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Adrien Le Corbeau, The Forest Giant

[Le Gigantesque]

translated from the French
by T. E. Lawrence


Chapter 6 : The Law of Balance

How lustreless and same the passage of time appears when we review it in our memory! But how uncertain and varied it is when we live it moment by moment, leaning out of each second to encounter the next! Likewise with the life of the great tree. Its sap on the daily round of work may have had fresh pleasures and discomforts at each revolution; but the tree's life seemed to have slipped past in a tame monotony when taken in a period of thirty or forty centuries. Yet it may be that the sequoia felt the seasons change about it, and that the times and scenes (so constant to our eyes) in which it lived affected it variously, just as its great outline may not have been without influence on its own country. One can picture the huge reddish spout leaping up into the air, with a hazy network of hundreds of branches about it. Its head seemed to be lost in the blue. Its bole was twenty-five paces about, but against its enormous height such a thickness seemed slight, and the whole tree had an air of slender grace, quite unlike other great trees, as, for instance, the baobab, whose trunk might be thicker than a sequoia trunk, but whose height would be incomparably less.

Like all conifers, the root-system of the sequoia was not elaborate. Of course it had great roots, and many of them, and luxuriant ones - but not to compare with the tree's size. Here also one may trace the all-seeing Eye, having regard for universal harmony. If trunk and roots were in due proportion, the tree's appetite would be empowered to satisfy its hunger by ravaging an immense area of ground. Its roots would exhaust the vital essences from a wide circle, and reduce it to a desert. So the principle of balance enters, and applies itself to the pine-giant: and we find if we search diligently into nature that its greatest creatures have their weak spots, and the feeblest things of the world have their unexpected means of defence.

Examples of this law are well found in the fantastic prehistoric time. Through its dense jungle rolled a nightmare shape, a reptile (called the Diplodocus) unnaturally huge, perhaps a hundred feet long and proportionally tall. On the end of its prolonged neck was a grotesque little head, in which stared two glassy stupid eyes. The beast would seem to have been doomed to a miserable life, for to nourish its demensurate body would require nearly unlimited food, and it had only a tiny mouth, able to pick up a spoonful at a time. So poor Diplodocus passed his whole life chewing leaves, and had no time off for sleep or holiday. He could do nothing all the while but eat, and so by the law of compensation his greatness was brought low. If his head had been as good as his body, and if instead of being only a grass-eating lizard he had learned to eat meat, then nothing alive could have resisted him, and he would have depopulated his radius of action.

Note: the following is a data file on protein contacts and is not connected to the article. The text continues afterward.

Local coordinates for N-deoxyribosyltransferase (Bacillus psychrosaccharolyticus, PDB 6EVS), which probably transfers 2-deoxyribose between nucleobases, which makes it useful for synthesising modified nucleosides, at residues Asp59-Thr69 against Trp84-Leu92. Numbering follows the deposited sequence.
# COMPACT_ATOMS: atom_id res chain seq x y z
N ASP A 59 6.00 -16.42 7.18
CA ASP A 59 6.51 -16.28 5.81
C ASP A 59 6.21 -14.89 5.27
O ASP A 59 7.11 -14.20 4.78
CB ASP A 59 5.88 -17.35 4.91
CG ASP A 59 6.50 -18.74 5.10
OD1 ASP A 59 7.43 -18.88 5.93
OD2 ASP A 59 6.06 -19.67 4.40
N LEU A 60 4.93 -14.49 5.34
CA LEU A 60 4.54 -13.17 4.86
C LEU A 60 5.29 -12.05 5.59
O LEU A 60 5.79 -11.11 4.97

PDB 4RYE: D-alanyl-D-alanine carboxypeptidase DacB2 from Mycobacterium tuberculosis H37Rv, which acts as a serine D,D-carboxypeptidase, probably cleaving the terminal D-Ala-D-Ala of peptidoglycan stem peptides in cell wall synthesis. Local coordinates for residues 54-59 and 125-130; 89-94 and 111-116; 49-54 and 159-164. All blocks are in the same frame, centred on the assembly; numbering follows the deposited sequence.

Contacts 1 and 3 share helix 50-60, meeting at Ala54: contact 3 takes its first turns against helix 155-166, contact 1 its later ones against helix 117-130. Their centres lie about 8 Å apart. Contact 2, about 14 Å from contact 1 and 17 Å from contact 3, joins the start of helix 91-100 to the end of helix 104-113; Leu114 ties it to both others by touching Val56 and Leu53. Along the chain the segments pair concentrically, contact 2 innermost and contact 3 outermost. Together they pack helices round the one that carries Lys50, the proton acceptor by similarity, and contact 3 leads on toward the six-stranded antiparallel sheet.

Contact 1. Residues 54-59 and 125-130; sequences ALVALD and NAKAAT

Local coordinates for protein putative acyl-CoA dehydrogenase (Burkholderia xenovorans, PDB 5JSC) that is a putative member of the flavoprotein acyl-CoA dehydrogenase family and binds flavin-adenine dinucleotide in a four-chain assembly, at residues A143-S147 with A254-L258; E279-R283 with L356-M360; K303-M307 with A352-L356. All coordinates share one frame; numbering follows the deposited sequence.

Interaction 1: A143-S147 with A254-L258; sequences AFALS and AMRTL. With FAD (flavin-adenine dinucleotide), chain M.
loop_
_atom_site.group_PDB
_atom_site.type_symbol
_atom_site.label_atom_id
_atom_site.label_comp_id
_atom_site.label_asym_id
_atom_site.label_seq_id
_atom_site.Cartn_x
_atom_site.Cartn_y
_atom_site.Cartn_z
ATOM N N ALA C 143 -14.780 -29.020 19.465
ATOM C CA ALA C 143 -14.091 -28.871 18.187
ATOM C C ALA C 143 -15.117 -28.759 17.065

This harmony in life, this astonishing foresight watching over matter makes one think. Every source of energy in the world has irrefragable bounds marked out for it. The curse of Diplodocus seems to have fallen on our modern whale, whose strength would make the sea barren of other life if its gullet had not been made too small to swallow them. What a danger for the rest of the world that other mammal, the elephant, might have been with his union of strength and intelligence, had his nature not been made so peaceable, and the period of gestation so long!

Lions, tigers and panthers are fierce and powerful, but have found a pitiless exterminator in man. The larger felines have ever been the most tempting game for hunters, who pursue them with particular zest: and things are always so, everywhere. Men give infinite reasons or pretexts, on which they think (or say they think) they acted: but behind all these we can trace the constant operation of an immutable law, to which their obedience is implicit.

This terrible law of compensations cuts often across our brief freedom - across those periods when we fancy ourselves all-powerful, masters of the event. We might really be so, if the Eye was not watching and regulating the smallest details of creation: but as it is, this law which checks excessive strength comes into operation against us, using ourselves as its own means. It may be for this reason that we are tormented by drugs or drinks or other plagues; for most non-human beings are comparatively free of them, and they cause any number of weaknesses and harmful complications, fatal to the health of society. As a crowning debilitant we have our man-devouring wars.